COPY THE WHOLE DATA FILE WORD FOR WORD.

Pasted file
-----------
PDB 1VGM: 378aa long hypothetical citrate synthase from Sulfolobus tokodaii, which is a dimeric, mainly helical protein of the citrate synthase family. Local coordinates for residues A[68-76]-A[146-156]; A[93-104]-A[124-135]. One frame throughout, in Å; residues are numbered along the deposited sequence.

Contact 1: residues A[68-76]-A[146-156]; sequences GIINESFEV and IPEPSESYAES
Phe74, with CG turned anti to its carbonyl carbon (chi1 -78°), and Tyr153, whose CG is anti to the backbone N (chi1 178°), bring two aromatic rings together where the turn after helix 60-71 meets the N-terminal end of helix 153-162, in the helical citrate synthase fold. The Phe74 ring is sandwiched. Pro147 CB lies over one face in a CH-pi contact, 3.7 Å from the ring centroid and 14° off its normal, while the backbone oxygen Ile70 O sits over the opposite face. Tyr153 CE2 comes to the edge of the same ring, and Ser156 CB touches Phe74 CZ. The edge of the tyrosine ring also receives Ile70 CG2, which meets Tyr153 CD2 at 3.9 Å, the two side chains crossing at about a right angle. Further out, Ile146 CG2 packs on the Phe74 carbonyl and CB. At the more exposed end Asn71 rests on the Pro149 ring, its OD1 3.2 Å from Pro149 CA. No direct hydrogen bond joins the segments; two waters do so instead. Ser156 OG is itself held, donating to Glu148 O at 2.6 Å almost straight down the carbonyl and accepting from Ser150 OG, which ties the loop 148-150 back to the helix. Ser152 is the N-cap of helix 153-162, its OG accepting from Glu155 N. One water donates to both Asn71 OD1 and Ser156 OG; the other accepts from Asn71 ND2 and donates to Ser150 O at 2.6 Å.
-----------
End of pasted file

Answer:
PDB 1VGM: 378aa long hypothetical citrate synthase from Sulfolobus tokodaii, which is a dimeric, mainly helical protein of the citrate synthase family. Local coordinates for residues A[68-76]-A[146-156]; A[93-104]-A[124-135]. One frame throughout, in Å; residues are numbered along the deposited sequence.

Contact 1: residues A[68-76]-A[146-156]; sequences GIINESFEV and IPEPSESYAES
Phe74, with CG turned anti to its carbonyl carbon (chi1 -78°), and Tyr153, whose CG is anti to the backbone N (chi1 178°), bring two aromatic rings together where the turn after helix 60-71 meets the N-terminal end of helix 153-162, in the helical citrate synthase fold. The Phe74 ring is sandwiched. Pro147 CB lies over one face in a CH-pi contact, 3.7 Å from the ring centroid and 14° off its normal, while the backbone oxygen Ile70 O sits over the opposite face. Tyr153 CE2 comes to the edge of the same ring, and Ser156 CB touches Phe74 CZ. The edge of the tyrosine ring also receives Ile70 CG2, which meets Tyr153 CD2 at 3.9 Å, the two side chains crossing at about a right angle. Further out, Ile146 CG2 packs on the Phe74 carbonyl and CB. At the more exposed end Asn71 rests on the Pro149 ring, its OD1 3.2 Å from Pro149 CA. No direct hydrogen bond joins the segments; two waters do so instead. Ser156 OG is itself held, donating to Glu148 O at 2.6 Å almost straight down the carbonyl and accepting from Ser150 OG, which ties the loop 148-150 back to the helix. Ser152 is the N-cap of helix 153-162, its OG accepting from Glu155 N. One water donates to both Asn71 OD1 and Ser156 OG; the other accepts from Asn71 ND2 and donates to Ser150 O at 2.6 Å.